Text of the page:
So in episode 2 a pirate showed up and joined Stannis Baratheon’s army, then was never seen again. You may remember this pirate as one of the two black characters on the show (the other one was a traitor. Note to HBO: if you want your show to be seen as less racist, you’re doing it wrong), the guy who said he wanted to bang the queen. Why introduce this character if we are never going to see and hear from him again? Couldn’t we have seen him in episode 9, when all the ships sailed in to attack King’s Landing? No? Maybe they just threw him in because they felt they didn’t have enough characters. Some of you may be thinking, he’ll show up in Season 3. He will play a role then. Well, then, maybe they should have just held off and introduced him in Season 3. They have no problem moving OTHER characters to Season 3, even ones who were actually important to the plot of Season 2, which this pirate wasn’t.
4. Jaime murders his own cousin
No, just…no. First of all, while Jaime is ruthless to his enemies, he is at least loyal to his family. Secondly, that was the worst escape plan ever. Jaime murders his cousin (and biggest fan) Alton Lannsiter in order to lure his guard into the cage where he is being held prisoner, so that he can then strangle that guard, steal the keys, and escape. Why did Alton “have to die?” Couldn’t he have just pretended to be dead in order to lure that one guard into the cage? I wish I knew what that guard was thinking. Maybe something along the lines of
Ooh, looks like Jaime just bashed his cousin to death, since he’s lying on the ground twitching and bleeding like he just got his face smashed in. Well, I guess the best thing to do is kneel with my back to Jaime and check to see if this Alton guy is all right. Jaime may have beaten this guy to death a few seconds ago, but he appears to be sleeping now. Wish I could fall asleep that fast!
5. The Iron Islands
Poor Theon Greyjoy can’t seem to catch a break. He is given his own ship, with instructions to raid some fishing villages. Fine. Then his first mate tells him that his real test is to show initiative and defy his orders: “do Iron Islanders do as they’re told, or do they do as they like?”
So Theon decides to capture Winterfell to prove himself to his daddy. His sister than informs him he is an idiot because Winterfell is too far form the sea and can’t be held. She tells him to abandon it, even though earlier in the show King Greyjoy specifically stated that his plans included capturing the entire north, including Winterfell (“Winterfell may defy us for a year, but what of it? The rest will be ours.” Those were his exact words.) What the hell, Greyjoys? It’s almost like they care more about screwing over Theon than actually winning the war. Or maybe Balon was drunk while making his plans and then sobered up later and realized how stupid his plan was but forgot to tell his son.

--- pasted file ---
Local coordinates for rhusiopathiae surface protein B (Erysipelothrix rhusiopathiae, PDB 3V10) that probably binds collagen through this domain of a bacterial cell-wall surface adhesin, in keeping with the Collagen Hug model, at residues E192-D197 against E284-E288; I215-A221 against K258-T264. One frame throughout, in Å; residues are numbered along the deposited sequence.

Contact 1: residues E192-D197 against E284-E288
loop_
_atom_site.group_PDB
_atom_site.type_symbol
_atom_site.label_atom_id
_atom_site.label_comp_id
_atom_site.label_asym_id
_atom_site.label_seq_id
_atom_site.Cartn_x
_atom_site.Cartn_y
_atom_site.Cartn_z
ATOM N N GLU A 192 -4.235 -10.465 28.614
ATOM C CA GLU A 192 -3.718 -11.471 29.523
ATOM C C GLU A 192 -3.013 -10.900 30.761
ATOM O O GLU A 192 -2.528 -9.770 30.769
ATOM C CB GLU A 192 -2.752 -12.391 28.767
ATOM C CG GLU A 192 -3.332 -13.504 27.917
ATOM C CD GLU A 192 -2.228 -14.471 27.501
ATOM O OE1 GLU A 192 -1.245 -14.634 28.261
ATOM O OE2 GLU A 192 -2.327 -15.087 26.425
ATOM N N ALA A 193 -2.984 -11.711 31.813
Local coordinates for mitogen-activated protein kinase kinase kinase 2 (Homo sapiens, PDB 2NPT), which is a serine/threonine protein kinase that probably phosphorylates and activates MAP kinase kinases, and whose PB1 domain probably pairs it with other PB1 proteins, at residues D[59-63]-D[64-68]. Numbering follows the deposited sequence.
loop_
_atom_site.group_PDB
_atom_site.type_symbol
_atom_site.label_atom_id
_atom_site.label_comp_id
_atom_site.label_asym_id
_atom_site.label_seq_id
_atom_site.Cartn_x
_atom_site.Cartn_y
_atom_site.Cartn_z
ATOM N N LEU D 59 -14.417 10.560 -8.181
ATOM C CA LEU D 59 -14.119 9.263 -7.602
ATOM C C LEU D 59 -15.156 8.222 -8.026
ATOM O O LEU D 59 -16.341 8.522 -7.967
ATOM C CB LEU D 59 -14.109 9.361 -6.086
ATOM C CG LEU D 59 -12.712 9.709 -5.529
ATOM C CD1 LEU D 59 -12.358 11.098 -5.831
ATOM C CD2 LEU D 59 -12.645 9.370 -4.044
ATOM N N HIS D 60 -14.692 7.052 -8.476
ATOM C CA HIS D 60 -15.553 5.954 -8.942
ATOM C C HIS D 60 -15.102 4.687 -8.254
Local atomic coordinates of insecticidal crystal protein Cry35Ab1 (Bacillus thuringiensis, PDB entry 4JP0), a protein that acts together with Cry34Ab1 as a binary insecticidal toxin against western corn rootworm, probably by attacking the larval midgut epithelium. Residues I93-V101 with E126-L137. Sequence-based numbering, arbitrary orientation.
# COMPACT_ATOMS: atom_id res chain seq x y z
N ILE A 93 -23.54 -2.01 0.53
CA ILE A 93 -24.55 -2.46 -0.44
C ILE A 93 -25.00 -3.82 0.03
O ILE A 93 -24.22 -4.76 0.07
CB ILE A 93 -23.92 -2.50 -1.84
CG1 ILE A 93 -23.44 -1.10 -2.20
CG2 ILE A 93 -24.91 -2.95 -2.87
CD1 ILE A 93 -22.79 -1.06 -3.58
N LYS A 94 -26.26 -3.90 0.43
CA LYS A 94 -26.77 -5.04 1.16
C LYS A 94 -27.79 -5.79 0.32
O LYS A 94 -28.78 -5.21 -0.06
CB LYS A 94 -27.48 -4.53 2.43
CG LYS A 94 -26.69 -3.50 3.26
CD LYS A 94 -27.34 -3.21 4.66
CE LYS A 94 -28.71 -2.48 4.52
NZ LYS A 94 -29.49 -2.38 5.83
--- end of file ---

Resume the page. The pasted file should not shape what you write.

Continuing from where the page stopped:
Pictured: Greyjoy Battle Plan?
We are also told the Iron Islanders are a bunch of badasses, and that to run from battle is a mark of cowardice and dishonor. Theon complains he can’t return home after feeling from battle and abandoning Wnterfell because then he’d be “the Greyjoy who ran.” Which is why it’s confusing that Theon’s men, rather than sacrifice themselves like the guys from 300, instead knock their leader unconscious and sell him to the enemy so they can flee back to the Iron Islands, presumably to be dishonored forever.
So which is it, show? Are these guys viking badasses, the Spartans of the sea? Or a bunch of self-serving, treacherous, backstabbing pirates? Or both, depending on which scene of which episode you’re watching? Apparently, the Iron Islanders are whatever the contrived plot needs them to be.
6. The Hound
I’m not sure whether it’s his simplistic character, his odd dialogue, his flat, stilted way of speaking or his decidedly un-scarred face that offends me most. The Hound was one of the book’s most complex, dynamic and fascinating characters. The Hound in the show is a grouchy, dull killer who somehow manages to turn every conversation he’s in into a monologue about how fun it is to stab people. Jeez, give it a rest, dude. I stand by my belief that this was one of Game of Thrones’ most poorly-thought-out casting decisions. Somehow, no matter whether he’s telling a scared girl about how fun killing is or threatening the captain of the city watch, this Hound never seems to sound anything besides mildly bored. And his whole unexplained penchant for referring to Sansa as “little bird,” just comes off as forced and silly.
Tyrion: Hound, would you care for game of checkers?
Hound: Checkers is fun, but not as fun as beating a man to death with a checkers-board. That’s the sweetest joy there is. You know you’d like to try it, too.
So, to conclude, Season 2 < A Clash of Kings (the book). Not even close, really, once you factor in the plot holes and that terrible finale that brought Season 2 down several notches. Here’s hoping Season 3 can be better, can really live up to the book it’s based one. I’m feeling optimistic, because Season 2 was trying to cram 1000 pages into 10 hours, and Seasons 3 and 4 are trying to cram slightly more pages into twice as many hours, so they should feel half as rushed, right? Let’s all hope so.